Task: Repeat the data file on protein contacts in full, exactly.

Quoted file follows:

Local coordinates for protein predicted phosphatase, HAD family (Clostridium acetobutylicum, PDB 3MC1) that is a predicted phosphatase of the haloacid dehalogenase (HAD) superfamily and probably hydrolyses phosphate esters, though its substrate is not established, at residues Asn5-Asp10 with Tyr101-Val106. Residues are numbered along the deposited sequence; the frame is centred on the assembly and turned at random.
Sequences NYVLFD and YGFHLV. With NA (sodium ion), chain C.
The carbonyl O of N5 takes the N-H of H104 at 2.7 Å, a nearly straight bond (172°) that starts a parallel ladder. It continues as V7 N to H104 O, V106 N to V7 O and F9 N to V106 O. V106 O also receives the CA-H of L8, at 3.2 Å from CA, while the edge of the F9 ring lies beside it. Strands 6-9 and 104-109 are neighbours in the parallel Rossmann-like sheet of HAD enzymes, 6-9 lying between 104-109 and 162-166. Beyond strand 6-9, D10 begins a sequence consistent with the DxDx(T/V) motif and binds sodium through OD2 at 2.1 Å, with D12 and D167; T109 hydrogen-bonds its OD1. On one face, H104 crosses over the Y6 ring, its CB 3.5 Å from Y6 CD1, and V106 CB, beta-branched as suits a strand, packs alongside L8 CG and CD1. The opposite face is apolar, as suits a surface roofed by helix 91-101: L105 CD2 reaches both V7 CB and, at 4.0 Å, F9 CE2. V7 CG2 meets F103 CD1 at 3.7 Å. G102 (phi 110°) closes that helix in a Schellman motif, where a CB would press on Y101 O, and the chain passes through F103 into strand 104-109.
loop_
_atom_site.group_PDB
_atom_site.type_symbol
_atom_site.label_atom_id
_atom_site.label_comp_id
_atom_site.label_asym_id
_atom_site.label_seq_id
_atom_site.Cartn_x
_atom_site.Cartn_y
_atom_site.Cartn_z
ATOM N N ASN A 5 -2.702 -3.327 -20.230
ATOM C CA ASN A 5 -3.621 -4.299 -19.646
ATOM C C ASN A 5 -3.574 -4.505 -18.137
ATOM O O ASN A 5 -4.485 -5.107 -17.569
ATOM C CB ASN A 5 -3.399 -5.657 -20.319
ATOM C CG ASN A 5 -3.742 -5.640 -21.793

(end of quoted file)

Local coordinates for protein predicted phosphatase, HAD family (Clostridium acetobutylicum, PDB 3MC1) that is a predicted phosphatase of the haloacid dehalogenase (HAD) superfamily and probably hydrolyses phosphate esters, though its substrate is not established, at residues Asn5-Asp10 with Tyr101-Val106. Residues are numbered along the deposited sequence; the frame is centred on the assembly and turned at random.
Sequences NYVLFD and YGFHLV. With NA (sodium ion), chain C.
The carbonyl O of N5 takes the N-H of H104 at 2.7 Å, a nearly straight bond (172°) that starts a parallel ladder. It continues as V7 N to H104 O, V106 N to V7 O and F9 N to V106 O. V106 O also receives the CA-H of L8, at 3.2 Å from CA, while the edge of the F9 ring lies beside it. Strands 6-9 and 104-109 are neighbours in the parallel Rossmann-like sheet of HAD enzymes, 6-9 lying between 104-109 and 162-166. Beyond strand 6-9, D10 begins a sequence consistent with the DxDx(T/V) motif and binds sodium through OD2 at 2.1 Å, with D12 and D167; T109 hydrogen-bonds its OD1. On one face, H104 crosses over the Y6 ring, its CB 3.5 Å from Y6 CD1, and V106 CB, beta-branched as suits a strand, packs alongside L8 CG and CD1. The opposite face is apolar, as suits a surface roofed by helix 91-101: L105 CD2 reaches both V7 CB and, at 4.0 Å, F9 CE2. V7 CG2 meets F103 CD1 at 3.7 Å. G102 (phi 110°) closes that helix in a Schellman motif, where a CB would press on Y101 O, and the chain passes through F103 into strand 104-109.
loop_
_atom_site.group_PDB
_atom_site.type_symbol
_atom_site.label_atom_id
_atom_site.label_comp_id
_atom_site.label_asym_id
_atom_site.label_seq_id
_atom_site.Cartn_x
_atom_site.Cartn_y
_atom_site.Cartn_z
ATOM N N ASN A 5 -2.702 -3.327 -20.230
ATOM C CA ASN A 5 -3.621 -4.299 -19.646
ATOM C C ASN A 5 -3.574 -4.505 -18.137
ATOM O O ASN A 5 -4.485 -5.107 -17.569
ATOM C CB ASN A 5 -3.399 -5.657 -20.319
ATOM C CG ASN A 5 -3.742 -5.640 -21.793